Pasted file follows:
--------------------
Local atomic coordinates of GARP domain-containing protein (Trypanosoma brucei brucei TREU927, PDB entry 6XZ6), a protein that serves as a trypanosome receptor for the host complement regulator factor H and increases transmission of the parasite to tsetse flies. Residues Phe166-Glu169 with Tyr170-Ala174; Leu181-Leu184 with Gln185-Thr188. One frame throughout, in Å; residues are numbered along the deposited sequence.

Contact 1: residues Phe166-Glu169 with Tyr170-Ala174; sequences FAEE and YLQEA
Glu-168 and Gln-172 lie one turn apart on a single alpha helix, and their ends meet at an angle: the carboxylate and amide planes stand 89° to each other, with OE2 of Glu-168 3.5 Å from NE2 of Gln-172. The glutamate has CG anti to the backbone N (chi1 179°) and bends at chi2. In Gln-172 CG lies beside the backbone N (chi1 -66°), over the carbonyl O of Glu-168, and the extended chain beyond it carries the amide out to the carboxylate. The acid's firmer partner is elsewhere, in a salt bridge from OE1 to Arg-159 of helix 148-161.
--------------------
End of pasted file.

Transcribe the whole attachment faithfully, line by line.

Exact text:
Local atomic coordinates of GARP domain-containing protein (Trypanosoma brucei brucei TREU927, PDB entry 6XZ6), a protein that serves as a trypanosome receptor for the host complement regulator factor H and increases transmission of the parasite to tsetse flies. Residues Phe166-Glu169 with Tyr170-Ala174; Leu181-Leu184 with Gln185-Thr188. One frame throughout, in Å; residues are numbered along the deposited sequence.

Contact 1: residues Phe166-Glu169 with Tyr170-Ala174; sequences FAEE and YLQEA
Glu-168 and Gln-172 lie one turn apart on a single alpha helix, and their ends meet at an angle: the carboxylate and amide planes stand 89° to each other, with OE2 of Glu-168 3.5 Å from NE2 of Gln-172. The glutamate has CG anti to the backbone N (chi1 179°) and bends at chi2. In Gln-172 CG lies beside the backbone N (chi1 -66°), over the carbonyl O of Glu-168, and the extended chain beyond it carries the amide out to the carboxylate. The acid's firmer partner is elsewhere, in a salt bridge from OE1 to Arg-159 of helix 148-161.